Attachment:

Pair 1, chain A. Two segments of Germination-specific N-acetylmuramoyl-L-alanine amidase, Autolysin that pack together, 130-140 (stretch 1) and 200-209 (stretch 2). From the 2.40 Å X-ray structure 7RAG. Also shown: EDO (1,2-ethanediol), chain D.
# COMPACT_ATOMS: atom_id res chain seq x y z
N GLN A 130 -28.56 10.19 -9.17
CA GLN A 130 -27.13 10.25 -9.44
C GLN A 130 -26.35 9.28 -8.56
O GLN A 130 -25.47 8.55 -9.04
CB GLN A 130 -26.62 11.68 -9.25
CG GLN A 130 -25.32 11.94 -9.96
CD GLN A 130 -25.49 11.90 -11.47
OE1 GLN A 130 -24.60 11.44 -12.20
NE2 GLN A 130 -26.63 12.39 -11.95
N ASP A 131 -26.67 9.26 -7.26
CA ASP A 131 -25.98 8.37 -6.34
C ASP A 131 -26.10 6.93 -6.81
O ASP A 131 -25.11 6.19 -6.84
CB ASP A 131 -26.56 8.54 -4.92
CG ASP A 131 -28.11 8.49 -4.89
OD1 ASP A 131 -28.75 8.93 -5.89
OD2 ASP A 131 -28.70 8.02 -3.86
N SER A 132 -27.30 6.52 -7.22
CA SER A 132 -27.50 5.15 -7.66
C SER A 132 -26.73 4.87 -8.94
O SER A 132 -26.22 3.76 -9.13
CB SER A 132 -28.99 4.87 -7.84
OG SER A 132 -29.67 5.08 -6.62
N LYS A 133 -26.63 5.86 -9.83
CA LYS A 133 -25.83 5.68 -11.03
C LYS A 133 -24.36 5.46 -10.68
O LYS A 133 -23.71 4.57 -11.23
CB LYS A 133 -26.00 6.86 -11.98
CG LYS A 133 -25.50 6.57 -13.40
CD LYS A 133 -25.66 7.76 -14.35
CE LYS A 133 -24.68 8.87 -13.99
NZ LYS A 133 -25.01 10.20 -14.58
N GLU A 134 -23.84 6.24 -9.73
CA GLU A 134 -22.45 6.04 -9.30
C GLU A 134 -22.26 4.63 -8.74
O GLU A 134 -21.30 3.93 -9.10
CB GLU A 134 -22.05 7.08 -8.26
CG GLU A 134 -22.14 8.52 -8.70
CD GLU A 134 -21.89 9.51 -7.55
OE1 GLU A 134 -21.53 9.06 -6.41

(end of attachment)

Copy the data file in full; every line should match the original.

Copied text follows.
Pair 1, chain A. Two segments of Germination-specific N-acetylmuramoyl-L-alanine amidase, Autolysin that pack together, 130-140 (stretch 1) and 200-209 (stretch 2). From the 2.40 Å X-ray structure 7RAG. Also shown: EDO (1,2-ethanediol), chain D.
# COMPACT_ATOMS: atom_id res chain seq x y z
N GLN A 130 -28.56 10.19 -9.17
CA GLN A 130 -27.13 10.25 -9.44
C GLN A 130 -26.35 9.28 -8.56
O GLN A 130 -25.47 8.55 -9.04
CB GLN A 130 -26.62 11.68 -9.25
CG GLN A 130 -25.32 11.94 -9.96
CD GLN A 130 -25.49 11.90 -11.47
OE1 GLN A 130 -24.60 11.44 -12.20
NE2 GLN A 130 -26.63 12.39 -11.95
N ASP A 131 -26.67 9.26 -7.26
CA ASP A 131 -25.98 8.37 -6.34
C ASP A 131 -26.10 6.93 -6.81
O ASP A 131 -25.11 6.19 -6.84
CB ASP A 131 -26.56 8.54 -4.92
CG ASP A 131 -28.11 8.49 -4.89
OD1 ASP A 131 -28.75 8.93 -5.89
OD2 ASP A 131 -28.70 8.02 -3.86
N SER A 132 -27.30 6.52 -7.22
CA SER A 132 -27.50 5.15 -7.66
C SER A 132 -26.73 4.87 -8.94
O SER A 132 -26.22 3.76 -9.13
CB SER A 132 -28.99 4.87 -7.84
OG SER A 132 -29.67 5.08 -6.62
N LYS A 133 -26.63 5.86 -9.83
CA LYS A 133 -25.83 5.68 -11.03
C LYS A 133 -24.36 5.46 -10.68
O LYS A 133 -23.71 4.57 -11.23
CB LYS A 133 -26.00 6.86 -11.98
CG LYS A 133 -25.50 6.57 -13.40
CD LYS A 133 -25.66 7.76 -14.35
CE LYS A 133 -24.68 8.87 -13.99
NZ LYS A 133 -25.01 10.20 -14.58
N GLU A 134 -23.84 6.24 -9.73
CA GLU A 134 -22.45 6.04 -9.30
C GLU A 134 -22.26 4.63 -8.74
O GLU A 134 -21.30 3.93 -9.10
CB GLU A 134 -22.05 7.08 -8.26
CG GLU A 134 -22.14 8.52 -8.70
CD GLU A 134 -21.89 9.51 -7.55
OE1 GLU A 134 -21.53 9.06 -6.41